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The Fig Leaves Are Falling

The revival of Allan Sherman and George Abbott's ‘60s flop is clever, but where's the story? logo

Jonathan Rayson and Morgan Weed in the revival of The Fig Leaves are Falling at the Connelly Theatre.
© Dixie Sheridan
Here's a tip: If you're going to a production mounted by Unsung Musicals Co., it's not going to look like Phantom or sound like Les Miz, or any number of award-winning, time-tested musicals that are regularly, in fact, sung. And that's the point. Even so, your program does tell you that Unsung Musicals Co. is "dedicated to the preservation of musical theater through the restoration and presentation of obscure, but artistically sound, works." And with "The Fig Leaves Are Falling," currently running at The Connelly Theatre, that is exactly what you get.

The "obscure" part certainly applies. The original 1969 production of Fig Leaves, despite book and lyrics by well-known song parodist Allan Sherman and direction by George Abbott (Damn Yankees), ran for all of four performances before it shut down, helped along by a blistering review from The New York Times' Clive Barnes. Star Dorothy Loudon earned a Tony Award nomination, but the rest of the show faded into forgettable obscurity.

The gist of the revival: It's the Swingin' Sixties! The fig leaves are falling everywhere, and just in case you weren't sure you heard it right the first time, that phrase is repeated again and again until you really and truly get it. Square suburban suit Harry Stone (Jonathan Rayson) lives in affluent Larchmont, New York with his wife and former high school sweetheart Lillian (Natalie Venetia Belcon) and their children. Harry is an executive at a greeting card company where he can faintly recall his lost dreams of being a poet. One day, into his office walks Jenny (Morgan Weed), a nubile 24-year-old secretary, and…you know the rest. Life with Lillian in Larchmont is safe, easy, practical, and boring. Jenny awakens him to the poetry he thought he'd lost. Or did he ever really lose it? Was it with Lillian all along? Zzzzz.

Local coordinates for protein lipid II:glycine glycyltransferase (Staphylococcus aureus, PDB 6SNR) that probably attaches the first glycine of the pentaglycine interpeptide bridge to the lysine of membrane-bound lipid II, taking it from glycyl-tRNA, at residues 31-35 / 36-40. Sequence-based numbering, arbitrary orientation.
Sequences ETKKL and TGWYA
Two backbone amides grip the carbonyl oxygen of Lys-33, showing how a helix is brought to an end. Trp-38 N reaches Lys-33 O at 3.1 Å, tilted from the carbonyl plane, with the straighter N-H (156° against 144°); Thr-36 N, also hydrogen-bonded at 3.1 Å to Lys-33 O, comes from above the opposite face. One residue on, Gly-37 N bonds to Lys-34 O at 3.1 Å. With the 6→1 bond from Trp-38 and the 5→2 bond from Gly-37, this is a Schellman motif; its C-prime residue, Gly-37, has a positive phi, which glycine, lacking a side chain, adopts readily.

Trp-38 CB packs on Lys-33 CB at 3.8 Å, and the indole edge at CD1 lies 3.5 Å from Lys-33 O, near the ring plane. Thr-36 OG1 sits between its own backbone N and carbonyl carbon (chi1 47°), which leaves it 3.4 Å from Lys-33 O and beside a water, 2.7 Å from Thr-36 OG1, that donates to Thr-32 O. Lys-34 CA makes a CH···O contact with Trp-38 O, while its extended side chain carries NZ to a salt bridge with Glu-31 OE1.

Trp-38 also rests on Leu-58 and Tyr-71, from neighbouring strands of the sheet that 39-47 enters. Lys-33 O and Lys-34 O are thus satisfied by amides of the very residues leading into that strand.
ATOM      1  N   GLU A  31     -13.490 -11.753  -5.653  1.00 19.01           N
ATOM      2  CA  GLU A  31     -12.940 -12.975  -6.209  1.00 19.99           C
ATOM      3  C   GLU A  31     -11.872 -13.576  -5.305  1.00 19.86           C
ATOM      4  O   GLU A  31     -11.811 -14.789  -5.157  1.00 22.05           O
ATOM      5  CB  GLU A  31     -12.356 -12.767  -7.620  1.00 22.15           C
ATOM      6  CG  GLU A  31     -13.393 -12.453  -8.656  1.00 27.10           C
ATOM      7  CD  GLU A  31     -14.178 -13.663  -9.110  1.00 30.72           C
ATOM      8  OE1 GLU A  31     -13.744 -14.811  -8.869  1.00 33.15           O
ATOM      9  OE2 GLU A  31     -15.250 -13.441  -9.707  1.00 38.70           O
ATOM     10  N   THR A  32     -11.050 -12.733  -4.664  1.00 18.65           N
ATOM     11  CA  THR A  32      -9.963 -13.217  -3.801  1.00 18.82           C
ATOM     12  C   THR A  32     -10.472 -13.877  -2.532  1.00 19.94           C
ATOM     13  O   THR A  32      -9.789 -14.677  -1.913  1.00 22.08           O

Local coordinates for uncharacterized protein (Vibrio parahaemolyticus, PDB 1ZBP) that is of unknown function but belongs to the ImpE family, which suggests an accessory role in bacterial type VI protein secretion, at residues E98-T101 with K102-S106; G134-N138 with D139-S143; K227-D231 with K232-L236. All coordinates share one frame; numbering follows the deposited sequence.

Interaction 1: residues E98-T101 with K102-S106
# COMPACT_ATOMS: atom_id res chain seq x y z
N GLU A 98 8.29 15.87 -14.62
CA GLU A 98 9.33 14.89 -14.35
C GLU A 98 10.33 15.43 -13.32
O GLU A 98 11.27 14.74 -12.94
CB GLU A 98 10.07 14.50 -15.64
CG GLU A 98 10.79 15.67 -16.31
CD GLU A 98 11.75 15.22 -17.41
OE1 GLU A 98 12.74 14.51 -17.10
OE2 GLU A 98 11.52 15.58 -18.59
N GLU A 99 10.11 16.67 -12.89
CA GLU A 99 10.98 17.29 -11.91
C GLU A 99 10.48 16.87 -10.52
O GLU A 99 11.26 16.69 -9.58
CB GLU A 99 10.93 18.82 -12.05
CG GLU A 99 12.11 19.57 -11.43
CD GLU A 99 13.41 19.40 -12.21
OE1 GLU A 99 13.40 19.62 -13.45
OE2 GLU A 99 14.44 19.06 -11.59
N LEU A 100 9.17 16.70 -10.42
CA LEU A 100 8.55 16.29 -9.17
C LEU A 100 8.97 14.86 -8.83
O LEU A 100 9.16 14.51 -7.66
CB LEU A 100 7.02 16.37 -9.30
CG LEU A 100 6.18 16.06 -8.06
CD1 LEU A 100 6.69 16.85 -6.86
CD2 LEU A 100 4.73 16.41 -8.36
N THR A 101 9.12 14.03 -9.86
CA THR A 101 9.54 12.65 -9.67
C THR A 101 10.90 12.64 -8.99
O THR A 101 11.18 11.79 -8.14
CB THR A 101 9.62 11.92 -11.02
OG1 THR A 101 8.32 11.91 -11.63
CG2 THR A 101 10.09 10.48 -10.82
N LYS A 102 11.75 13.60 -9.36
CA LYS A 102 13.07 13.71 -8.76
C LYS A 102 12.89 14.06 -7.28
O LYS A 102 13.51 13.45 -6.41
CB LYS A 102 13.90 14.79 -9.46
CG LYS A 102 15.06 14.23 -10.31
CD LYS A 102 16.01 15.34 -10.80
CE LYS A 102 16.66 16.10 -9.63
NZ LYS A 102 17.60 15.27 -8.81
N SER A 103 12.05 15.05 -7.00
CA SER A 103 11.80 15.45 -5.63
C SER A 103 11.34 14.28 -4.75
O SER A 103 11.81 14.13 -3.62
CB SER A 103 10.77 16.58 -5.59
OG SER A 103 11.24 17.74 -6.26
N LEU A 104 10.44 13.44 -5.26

The packaging is entertaining -- a vaudeville feel, with saucy little numbers that snake around the stage, and a small, energetic chorus -- but we never really get beyond nice with Harry and Lillian to, well, interesting.

The plot is sweet but bland, like Harry, and Lillian, too. (This is Mad Men lite.) Jenny on the other hand, is all shimmying color, and Morgan Weed really captures the self-assured certainty of a 24-year-old sex kitten who thinks she knows it all (not unlike Megan Draper). Costume designer Janine Marie McCabe ignites that persona thanks to a flouncy plaid-and-pleated look that is a cross between Teen Vogue and a Guess advertisement.

Somewhere in the mix are Sherman's tight, deft, and smart lyrics that deliver a broad wink filled with impeccable wordplay -- but they are often too clever by half. There are so very many refrains of "The Fig Leaves Are Falling," including "And next week at Gimbel's/Four floors of phallic symbols/'Cause the fig leaves are falling everywhere," and while they're clever and wonderfully rhyming, we get it already. When you're stopping every two seconds to notice the wordplay, it's hard to notice anything else, and perhaps, that was the point. Sherman's flimsy book revealed a story which was far less tight, deft, and smart than his lyrics. Director Ben West, who revised, adapted and streamlined the musical from the original and earlier versions, cleaned it up, but Sherman's mawkish bones never really get fleshed out.

So why is this production worth reviving? On a deeper level, The Fig Leaves Are Falling represents its time in exactly the ways it fell flat: the cheeky, coy entendres as a foil to the purity of the two protagonists, as though elegant chatter was a proxy for action. Raw, real shows of the same time like Hair were a bridge to the next generation of theater; Shows like The Fig Leaves Are Falling were more about how the hard it can be to move on when you're still stuck in boxes of the present. That was the paradox for Harry within the show, and for Allan Sherman, talent though he was, in creating it.

But still. The man who brought us "Hello Muddah, Hello Father" had more to say, and though it may not have been Sondheim (though it does have that "You Could Drive A Person Crazy" feel), it is some very good work from a guy who knew his way around a lyric, if not really a story. It's enough. Let the fig leaves fall where they may.